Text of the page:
Researchers from the University of Maryland are in the final stages of creating a tool to assist in the assessment of regional proficiency for the Defense Language and National Security Education Office within the Department of Defense (DoD).
This tool is designed to provide DoD planners and staff with the ability to more effectively shape the workforce, direct training, and be more responsive to regional threats and natural disasters occurring around the globe.
The Regional Proficiency Assessment Tool (RPAT), developed by researchers from the University of Maryland Center for Advanced Study of Language (CASL), provides an analysis of regional proficiency through the collection of self-reported life experience (personal and professional), acquired knowledge, learned skills, and international experience.
The RPAT works by collecting respondents’ answers via a questionnaire, analyzing those responses, and assigning a regional proficiency rating for each of the regions identified by the DoD.
The RPAT is complex and a substantial amount of work has gone into developing the algorithm used to determine an individual’s regional proficiency.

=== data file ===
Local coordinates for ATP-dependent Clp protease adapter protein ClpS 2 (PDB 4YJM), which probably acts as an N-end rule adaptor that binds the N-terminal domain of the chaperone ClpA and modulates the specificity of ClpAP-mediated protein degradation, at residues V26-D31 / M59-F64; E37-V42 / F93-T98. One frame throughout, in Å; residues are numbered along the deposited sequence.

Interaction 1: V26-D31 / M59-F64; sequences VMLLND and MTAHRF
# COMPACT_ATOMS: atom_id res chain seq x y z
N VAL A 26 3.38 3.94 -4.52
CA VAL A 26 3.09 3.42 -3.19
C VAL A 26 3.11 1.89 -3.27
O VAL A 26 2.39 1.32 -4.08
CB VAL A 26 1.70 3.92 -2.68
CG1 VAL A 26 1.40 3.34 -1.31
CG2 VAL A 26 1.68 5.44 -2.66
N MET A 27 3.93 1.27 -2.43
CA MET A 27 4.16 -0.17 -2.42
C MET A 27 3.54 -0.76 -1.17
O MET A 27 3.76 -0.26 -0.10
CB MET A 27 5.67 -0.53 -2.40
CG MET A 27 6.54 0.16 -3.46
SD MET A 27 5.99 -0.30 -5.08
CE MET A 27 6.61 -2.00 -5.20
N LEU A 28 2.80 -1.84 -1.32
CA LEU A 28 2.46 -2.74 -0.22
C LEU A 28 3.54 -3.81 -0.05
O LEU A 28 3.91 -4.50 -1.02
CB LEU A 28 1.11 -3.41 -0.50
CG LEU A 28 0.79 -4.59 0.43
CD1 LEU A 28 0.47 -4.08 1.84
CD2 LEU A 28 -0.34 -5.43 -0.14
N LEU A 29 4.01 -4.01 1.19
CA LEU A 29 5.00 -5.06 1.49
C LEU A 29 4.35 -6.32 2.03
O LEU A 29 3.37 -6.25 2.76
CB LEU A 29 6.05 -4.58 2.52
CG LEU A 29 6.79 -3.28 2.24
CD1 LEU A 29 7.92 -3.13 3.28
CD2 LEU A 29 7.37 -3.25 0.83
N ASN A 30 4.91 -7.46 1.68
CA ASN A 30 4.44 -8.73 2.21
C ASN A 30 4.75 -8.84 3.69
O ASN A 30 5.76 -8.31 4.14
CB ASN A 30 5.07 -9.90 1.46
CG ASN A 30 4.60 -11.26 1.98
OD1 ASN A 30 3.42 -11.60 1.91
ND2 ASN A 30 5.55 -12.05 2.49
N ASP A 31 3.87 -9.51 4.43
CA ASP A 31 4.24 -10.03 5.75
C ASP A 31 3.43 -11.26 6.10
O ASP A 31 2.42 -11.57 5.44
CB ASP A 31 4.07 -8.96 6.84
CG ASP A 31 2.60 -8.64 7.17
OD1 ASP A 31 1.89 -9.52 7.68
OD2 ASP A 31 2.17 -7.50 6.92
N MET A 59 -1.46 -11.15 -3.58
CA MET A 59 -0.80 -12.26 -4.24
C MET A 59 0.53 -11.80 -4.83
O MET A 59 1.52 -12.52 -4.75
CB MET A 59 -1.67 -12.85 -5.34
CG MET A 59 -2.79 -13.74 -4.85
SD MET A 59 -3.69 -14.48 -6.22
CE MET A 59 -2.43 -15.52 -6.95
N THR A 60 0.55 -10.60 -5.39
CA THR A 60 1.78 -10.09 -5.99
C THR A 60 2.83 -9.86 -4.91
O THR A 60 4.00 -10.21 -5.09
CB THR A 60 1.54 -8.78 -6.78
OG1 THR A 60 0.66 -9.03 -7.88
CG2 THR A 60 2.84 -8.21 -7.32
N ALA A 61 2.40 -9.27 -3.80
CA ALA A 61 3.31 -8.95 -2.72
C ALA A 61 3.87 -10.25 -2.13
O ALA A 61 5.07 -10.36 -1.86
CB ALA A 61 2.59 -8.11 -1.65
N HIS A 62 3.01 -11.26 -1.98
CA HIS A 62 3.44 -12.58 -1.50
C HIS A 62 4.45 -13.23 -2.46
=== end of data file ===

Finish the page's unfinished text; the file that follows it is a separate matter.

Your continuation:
Once data are collected, a complex set of algorithms weights the responses and organizes the data into five clusters or dimensions of information. These five clusters include: study of the geographical region, travel to the region, relevant language proficiency, analytical and critical thinking, and additional international/domestic experience. The respondent gets a regional proficiency assessment for each cluster and an overall rating for each region on a six-point scale.
The RPAT was developed because there was no existing method for assessing or tracking regional proficiency within the DoD. The DoD Manpower Data Center is implementing a web-based version to be deployed in 2016 allowing the military workforce access to the RPAT independent of their location.
There are ongoing discussions about the intent to extend the use of the RPAT to assess civilian employees within the DoD.
Among the many CASL researchers who worked on RPAT are: Senior Research Scientist Michael Bunting, Associate Research Scientists Claudia Brugman and Susannah Paletz, Senior Faculty Research Assistant Meredith Mislevy Hughes, Research Assistant Arlouwe Sumer, and Director of IT John Romano. Additional collaborators include: Assistant Research Scientists Michelle Morrison and Brook Hefright, Associate Research Scientist Amber Bloomfield, Web Services Developers Katrina Hussain and Michael McGrath, retired Senior Research Scientist George Reinhart. Andrew Mathis, currently a Lead Scientist at Booz Allen Hamilton, Ivica Pavisic, a Ph.D. student at Bowling Green State University, and former Assistant Research Scientist Shawn Maloney were previously involved in the project as team contributors.
September 21, 2015